Inocente (2012) Review | Jamie Daily

Inocente (2012)
85th Academy Awards 2013
3/5 Stars
Nominated for 1 award, which it won.
Won Best Documentary, Short Subject (Sean Fine, Andrea Nix Fine).
Watched January 21, 2014.


Inocente is definitely an Academy type documentary, and I can see by their standards how it stood out.  I haven’t watched any of the other shorts yet from this year so I’m not sure how they compare.  However, I’m not sure that Inocente would have won in my book, and here is why.


I thought it was fairly average.  The story had power and the colors and symbolism were there, but I felt that its stillness and quiet moments were a large weak point.  As a fan of photography and cinematography alike, I understand and can appreciate how just one frame or photograph can speak volumes.  In Inocente, those frames were so repetitive that the forty minute short felt like seventy.


Inocente Izucar is a 15 year old living in San Diego, California.  For all intents and purposes, she is homeless.  She has never lived one place more than three months at a time and knows most, if not all of the shelters in and around her county.  None of her friends from school know.  She has found healing in art, so much so that she can’t even keep it off her face.  She paints her face every morning, dons her bright red converse, and is off.  She enjoys being alone and does not spend a lot of time with her family, but instead at ARTS (A Reason To Survive) where she paints bright scenes from her dreams.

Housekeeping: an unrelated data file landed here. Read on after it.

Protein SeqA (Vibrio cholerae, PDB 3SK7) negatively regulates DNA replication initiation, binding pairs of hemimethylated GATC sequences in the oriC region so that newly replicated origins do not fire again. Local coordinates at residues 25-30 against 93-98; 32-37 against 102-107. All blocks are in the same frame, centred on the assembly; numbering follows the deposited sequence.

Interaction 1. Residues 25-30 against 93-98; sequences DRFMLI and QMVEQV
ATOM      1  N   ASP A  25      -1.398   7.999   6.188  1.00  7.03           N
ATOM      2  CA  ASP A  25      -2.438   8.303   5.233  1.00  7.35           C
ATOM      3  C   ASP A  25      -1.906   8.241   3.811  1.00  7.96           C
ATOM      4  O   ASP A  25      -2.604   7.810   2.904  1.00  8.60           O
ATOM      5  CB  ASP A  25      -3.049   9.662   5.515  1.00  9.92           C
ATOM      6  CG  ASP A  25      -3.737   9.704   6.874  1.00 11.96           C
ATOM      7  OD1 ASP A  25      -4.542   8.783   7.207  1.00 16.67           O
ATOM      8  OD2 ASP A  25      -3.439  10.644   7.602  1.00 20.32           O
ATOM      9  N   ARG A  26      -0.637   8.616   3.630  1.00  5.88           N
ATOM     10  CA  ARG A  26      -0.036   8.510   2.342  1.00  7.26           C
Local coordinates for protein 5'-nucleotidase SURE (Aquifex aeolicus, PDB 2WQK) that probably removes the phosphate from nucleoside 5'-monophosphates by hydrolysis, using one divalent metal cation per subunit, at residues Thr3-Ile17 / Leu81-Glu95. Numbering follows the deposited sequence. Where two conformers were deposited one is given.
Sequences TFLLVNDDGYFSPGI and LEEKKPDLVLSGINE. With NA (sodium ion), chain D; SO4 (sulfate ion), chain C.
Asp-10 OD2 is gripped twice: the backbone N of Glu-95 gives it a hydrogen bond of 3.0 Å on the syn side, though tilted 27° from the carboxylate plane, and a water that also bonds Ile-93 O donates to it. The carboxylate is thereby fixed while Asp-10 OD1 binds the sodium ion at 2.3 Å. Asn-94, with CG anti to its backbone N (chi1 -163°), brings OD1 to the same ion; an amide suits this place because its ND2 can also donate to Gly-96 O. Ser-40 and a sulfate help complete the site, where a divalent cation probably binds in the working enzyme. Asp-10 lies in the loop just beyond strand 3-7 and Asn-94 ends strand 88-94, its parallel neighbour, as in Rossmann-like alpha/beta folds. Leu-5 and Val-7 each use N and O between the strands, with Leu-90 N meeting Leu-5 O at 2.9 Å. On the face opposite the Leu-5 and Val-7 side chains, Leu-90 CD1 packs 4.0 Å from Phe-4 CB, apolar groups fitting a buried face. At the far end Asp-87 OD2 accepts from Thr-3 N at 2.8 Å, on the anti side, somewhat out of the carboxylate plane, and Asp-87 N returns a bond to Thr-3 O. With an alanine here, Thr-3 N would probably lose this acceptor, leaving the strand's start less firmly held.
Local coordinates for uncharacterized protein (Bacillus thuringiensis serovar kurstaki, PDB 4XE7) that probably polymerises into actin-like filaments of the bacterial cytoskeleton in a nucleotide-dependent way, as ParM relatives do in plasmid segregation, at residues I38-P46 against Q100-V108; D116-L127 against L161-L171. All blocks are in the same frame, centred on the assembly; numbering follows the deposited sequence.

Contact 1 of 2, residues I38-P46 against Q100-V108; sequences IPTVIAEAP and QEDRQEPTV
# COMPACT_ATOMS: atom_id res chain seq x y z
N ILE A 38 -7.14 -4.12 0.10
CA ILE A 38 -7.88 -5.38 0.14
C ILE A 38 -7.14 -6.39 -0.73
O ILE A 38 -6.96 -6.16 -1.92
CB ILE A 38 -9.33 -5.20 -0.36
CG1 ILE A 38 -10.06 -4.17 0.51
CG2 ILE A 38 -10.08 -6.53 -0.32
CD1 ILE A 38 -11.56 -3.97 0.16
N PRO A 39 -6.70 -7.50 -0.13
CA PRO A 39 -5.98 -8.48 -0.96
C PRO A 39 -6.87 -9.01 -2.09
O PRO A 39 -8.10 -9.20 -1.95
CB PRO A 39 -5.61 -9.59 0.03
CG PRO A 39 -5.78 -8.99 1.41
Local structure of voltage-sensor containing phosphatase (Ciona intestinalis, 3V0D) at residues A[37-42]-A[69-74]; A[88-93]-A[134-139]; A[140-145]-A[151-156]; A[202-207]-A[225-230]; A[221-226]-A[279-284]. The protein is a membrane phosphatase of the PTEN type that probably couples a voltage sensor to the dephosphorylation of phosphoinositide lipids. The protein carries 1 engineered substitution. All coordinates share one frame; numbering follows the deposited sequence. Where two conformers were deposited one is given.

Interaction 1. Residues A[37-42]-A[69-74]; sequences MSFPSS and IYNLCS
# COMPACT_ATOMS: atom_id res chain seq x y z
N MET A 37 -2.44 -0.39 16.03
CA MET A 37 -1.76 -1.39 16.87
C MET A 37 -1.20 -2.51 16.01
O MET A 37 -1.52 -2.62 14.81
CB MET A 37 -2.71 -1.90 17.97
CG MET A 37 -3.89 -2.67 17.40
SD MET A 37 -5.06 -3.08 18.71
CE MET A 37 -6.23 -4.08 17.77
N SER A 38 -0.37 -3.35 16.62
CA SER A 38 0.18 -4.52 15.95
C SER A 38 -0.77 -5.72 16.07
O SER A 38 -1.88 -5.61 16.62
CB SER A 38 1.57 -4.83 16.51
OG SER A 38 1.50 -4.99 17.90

Inocente is chosen by the director of ARTS to be one of two chosen to host their own art show.  She creates thirty pieces in a couple months, and then sells them for twelve thousand dollars towards the program and her college fund.  The documentary follows her artistic journey and uses the art pieces as background as she narrates over the top, sharing stories of the past.  She and her family are living illegally in the United States, and Inocente feels like it is her fault that they are homeless and running scared.  Her abusive father was deported years ago, and Inocente feels directly responsible.  At only eleven years old, her mother pleaded with her that they should both jump off the Coronado bridge.  Inocente had to talk her down.


Despite the power in her words and story, I felt like the story telling was weak.  The people were all respectfully represented, but there was little shown of the difficulty of their life.  There was so much time spent in the art studio and so much less on just her life that although Inocente shared many stories and many things, very few things stood out as emotionally grabbing.  The colors and camera work were well done, as far as MTV goes, but I am surprised that the film gained an Oscar from the Academy.


Inocente’s story seems like it would be fascinating, and her way of telling it is raw and real.  She feels awkward at first, not knowing how to start.  Her art is a central focus, and perhaps that was the goal.  Perhaps she and the Fines wished her art to tell her story more than her words.  They wanted it to be brighter and more positive.  I can understand that, but I guess it just was not my cup of tea.


If the story I relayed for you sounds interesting, I would recommend the film to you.  Obviously a lot of other people really enjoyed it, I was just more indifferent to it than they were.  I will say this, though–the colors were absolutely beautiful, as was Inocente.  I wish her the very best.

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